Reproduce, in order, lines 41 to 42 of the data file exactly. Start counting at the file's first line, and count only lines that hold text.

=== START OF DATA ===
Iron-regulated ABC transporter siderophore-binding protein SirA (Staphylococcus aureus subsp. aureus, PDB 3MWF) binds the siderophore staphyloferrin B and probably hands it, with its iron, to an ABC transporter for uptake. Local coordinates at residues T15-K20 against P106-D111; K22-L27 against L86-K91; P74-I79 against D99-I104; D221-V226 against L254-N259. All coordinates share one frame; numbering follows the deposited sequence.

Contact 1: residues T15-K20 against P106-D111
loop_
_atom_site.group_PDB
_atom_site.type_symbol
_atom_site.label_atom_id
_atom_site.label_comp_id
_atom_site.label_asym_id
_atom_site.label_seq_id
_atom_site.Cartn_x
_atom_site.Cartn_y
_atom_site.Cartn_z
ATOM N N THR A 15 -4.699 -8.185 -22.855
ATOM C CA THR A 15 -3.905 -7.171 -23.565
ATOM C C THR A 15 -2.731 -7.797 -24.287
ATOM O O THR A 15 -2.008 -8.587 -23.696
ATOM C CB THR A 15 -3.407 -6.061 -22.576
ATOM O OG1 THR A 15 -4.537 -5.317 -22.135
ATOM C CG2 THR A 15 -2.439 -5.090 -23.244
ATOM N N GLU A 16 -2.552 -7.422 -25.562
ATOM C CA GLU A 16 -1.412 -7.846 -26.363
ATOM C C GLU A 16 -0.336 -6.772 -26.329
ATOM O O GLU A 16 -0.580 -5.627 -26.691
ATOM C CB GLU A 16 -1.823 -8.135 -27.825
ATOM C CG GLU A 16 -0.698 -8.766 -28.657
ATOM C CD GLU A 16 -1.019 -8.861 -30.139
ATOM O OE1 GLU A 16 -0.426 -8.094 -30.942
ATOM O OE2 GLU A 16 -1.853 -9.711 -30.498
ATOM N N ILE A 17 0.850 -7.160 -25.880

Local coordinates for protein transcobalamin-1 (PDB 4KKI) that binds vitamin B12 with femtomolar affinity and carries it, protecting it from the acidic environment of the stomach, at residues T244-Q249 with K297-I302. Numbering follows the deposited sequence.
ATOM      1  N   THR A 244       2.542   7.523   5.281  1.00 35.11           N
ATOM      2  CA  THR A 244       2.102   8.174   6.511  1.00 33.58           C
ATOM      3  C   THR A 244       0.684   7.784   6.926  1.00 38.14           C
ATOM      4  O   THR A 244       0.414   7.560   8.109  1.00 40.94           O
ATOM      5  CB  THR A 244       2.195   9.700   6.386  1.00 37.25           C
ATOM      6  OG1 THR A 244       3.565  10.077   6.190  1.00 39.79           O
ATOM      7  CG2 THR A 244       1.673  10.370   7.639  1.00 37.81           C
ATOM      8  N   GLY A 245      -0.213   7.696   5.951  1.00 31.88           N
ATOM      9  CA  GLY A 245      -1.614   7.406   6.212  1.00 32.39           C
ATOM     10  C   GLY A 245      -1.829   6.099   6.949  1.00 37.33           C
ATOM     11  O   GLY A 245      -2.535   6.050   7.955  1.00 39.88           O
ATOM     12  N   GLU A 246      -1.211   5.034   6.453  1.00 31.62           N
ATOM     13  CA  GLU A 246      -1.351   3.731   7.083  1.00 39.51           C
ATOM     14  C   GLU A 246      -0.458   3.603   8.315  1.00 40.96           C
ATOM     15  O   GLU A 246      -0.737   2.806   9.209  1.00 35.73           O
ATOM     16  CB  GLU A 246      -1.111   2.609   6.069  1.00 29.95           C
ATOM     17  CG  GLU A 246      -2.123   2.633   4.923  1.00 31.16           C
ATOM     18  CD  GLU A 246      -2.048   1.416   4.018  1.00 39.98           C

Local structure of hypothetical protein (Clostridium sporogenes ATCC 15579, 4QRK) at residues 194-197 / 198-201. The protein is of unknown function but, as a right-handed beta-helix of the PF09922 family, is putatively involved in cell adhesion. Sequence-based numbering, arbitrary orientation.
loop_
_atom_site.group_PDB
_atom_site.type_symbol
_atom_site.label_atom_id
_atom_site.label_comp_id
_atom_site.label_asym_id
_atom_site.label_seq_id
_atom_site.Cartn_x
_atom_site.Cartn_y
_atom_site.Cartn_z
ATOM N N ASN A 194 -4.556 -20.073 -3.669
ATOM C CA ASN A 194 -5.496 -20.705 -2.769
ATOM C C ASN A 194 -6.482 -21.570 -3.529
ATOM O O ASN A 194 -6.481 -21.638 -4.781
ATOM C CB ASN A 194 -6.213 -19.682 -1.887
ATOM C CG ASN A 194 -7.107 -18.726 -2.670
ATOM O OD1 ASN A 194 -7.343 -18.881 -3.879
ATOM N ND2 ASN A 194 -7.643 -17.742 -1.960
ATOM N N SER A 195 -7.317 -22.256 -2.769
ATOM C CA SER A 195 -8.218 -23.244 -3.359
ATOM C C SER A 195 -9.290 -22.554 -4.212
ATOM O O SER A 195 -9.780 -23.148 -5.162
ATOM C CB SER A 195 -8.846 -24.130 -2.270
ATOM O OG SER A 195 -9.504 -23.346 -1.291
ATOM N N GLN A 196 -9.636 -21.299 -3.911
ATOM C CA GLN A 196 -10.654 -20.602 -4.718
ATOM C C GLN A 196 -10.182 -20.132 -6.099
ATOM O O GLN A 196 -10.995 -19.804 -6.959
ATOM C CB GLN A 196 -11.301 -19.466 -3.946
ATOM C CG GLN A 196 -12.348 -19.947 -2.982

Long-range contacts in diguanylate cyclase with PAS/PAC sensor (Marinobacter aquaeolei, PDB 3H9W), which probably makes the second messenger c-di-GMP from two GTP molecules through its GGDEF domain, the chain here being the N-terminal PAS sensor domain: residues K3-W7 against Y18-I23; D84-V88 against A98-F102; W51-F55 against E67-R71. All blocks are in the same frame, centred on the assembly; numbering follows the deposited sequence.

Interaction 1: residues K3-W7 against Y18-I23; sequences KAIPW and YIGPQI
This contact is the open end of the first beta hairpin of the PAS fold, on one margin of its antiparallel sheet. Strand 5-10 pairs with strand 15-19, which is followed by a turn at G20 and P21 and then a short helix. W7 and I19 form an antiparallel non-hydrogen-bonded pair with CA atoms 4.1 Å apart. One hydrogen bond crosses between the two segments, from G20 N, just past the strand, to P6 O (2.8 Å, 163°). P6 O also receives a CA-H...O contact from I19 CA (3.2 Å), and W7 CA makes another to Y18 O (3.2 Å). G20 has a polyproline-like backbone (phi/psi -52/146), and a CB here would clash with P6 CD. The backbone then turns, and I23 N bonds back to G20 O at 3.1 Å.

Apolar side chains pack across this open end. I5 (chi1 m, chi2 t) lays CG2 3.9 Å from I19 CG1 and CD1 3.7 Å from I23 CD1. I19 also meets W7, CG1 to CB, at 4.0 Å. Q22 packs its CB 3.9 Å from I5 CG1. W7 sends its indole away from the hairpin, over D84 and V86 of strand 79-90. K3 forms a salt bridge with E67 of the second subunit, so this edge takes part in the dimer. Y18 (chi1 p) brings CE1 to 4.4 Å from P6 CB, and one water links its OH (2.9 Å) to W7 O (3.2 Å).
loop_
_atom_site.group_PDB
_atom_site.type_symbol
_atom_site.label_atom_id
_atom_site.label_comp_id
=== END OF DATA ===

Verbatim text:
ATOM     11  O   GLY A 245      -2.535   6.050   7.955  1.00 39.88           O
ATOM     12  N   GLU A 246      -1.211   5.034   6.453  1.00 31.62           N